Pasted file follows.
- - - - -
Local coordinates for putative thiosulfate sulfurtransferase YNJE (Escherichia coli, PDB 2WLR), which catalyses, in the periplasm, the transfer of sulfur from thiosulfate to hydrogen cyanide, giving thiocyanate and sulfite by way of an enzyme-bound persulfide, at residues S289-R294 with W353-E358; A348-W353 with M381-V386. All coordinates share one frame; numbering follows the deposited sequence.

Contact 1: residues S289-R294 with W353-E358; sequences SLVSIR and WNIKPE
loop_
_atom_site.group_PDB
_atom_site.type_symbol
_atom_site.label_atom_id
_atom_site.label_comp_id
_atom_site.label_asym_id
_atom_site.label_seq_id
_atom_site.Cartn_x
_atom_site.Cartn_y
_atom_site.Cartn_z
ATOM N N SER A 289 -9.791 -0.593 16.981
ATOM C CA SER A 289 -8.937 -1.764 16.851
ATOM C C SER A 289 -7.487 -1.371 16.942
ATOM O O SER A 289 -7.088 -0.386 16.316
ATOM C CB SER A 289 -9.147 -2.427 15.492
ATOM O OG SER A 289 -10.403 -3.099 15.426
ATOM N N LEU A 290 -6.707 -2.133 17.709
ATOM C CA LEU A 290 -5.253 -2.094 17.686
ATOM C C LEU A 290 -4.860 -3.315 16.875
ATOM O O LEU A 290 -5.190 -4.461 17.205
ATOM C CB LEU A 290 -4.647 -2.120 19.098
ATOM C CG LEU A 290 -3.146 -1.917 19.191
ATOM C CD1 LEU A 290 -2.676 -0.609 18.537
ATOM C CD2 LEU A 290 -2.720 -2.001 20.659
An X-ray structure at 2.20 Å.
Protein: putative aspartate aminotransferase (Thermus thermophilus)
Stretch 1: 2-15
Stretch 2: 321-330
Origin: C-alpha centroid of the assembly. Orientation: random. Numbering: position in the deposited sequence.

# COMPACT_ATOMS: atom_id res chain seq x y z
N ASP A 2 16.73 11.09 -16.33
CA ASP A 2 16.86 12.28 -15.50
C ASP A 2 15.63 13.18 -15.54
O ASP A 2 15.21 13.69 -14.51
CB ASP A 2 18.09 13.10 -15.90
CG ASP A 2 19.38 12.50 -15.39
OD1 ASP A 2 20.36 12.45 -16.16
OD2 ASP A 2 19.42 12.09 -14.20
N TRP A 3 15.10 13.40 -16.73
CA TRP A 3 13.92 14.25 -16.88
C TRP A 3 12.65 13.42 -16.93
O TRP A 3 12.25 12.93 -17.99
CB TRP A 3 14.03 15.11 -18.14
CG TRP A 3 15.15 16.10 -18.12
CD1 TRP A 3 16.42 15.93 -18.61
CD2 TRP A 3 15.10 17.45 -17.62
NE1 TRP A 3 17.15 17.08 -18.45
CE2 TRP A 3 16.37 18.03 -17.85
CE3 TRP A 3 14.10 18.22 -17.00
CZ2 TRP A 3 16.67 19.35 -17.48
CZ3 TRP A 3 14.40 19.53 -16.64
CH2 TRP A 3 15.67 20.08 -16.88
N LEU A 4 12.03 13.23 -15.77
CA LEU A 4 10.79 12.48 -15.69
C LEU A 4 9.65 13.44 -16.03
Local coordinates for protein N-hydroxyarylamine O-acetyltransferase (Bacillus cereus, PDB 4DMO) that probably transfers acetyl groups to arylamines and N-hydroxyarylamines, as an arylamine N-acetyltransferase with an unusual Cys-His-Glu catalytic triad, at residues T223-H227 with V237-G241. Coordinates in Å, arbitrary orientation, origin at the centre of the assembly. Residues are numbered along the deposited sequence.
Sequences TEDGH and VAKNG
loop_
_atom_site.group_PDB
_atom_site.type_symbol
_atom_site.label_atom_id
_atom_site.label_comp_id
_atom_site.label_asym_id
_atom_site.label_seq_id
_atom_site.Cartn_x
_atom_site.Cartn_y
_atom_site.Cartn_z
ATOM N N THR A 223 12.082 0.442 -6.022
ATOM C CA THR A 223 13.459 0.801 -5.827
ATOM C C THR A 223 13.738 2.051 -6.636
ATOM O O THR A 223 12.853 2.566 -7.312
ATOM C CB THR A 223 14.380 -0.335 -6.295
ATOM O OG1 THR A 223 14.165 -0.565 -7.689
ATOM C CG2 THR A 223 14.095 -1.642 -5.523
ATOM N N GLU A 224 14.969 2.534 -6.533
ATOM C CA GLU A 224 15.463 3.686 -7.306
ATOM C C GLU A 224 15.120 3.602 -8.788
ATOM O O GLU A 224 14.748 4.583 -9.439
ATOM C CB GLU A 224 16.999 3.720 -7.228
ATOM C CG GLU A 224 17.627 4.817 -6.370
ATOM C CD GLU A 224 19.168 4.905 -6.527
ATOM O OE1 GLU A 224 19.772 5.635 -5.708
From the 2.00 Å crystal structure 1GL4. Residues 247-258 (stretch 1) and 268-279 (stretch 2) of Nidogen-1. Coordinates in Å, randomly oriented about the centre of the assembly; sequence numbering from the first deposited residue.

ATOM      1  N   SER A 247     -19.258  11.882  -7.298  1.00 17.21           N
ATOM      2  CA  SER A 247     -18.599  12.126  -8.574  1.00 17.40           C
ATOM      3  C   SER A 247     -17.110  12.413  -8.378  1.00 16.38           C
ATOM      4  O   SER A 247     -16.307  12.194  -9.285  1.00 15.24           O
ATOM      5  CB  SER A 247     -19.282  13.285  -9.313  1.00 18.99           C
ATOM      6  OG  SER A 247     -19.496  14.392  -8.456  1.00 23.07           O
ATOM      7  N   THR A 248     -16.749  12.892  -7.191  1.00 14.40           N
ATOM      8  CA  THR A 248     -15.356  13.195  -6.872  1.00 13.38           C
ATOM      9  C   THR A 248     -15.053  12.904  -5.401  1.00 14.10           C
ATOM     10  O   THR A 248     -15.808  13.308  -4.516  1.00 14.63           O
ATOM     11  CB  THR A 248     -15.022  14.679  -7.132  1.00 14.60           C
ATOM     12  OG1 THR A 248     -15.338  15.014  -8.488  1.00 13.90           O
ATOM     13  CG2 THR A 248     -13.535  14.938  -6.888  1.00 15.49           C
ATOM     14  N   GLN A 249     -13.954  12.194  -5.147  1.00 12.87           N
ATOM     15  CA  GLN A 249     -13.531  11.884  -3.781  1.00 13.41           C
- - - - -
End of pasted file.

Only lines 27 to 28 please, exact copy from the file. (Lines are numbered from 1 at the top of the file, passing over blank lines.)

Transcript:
An X-ray structure at 2.20 Å.
Protein: putative aspartate aminotransferase (Thermus thermophilus)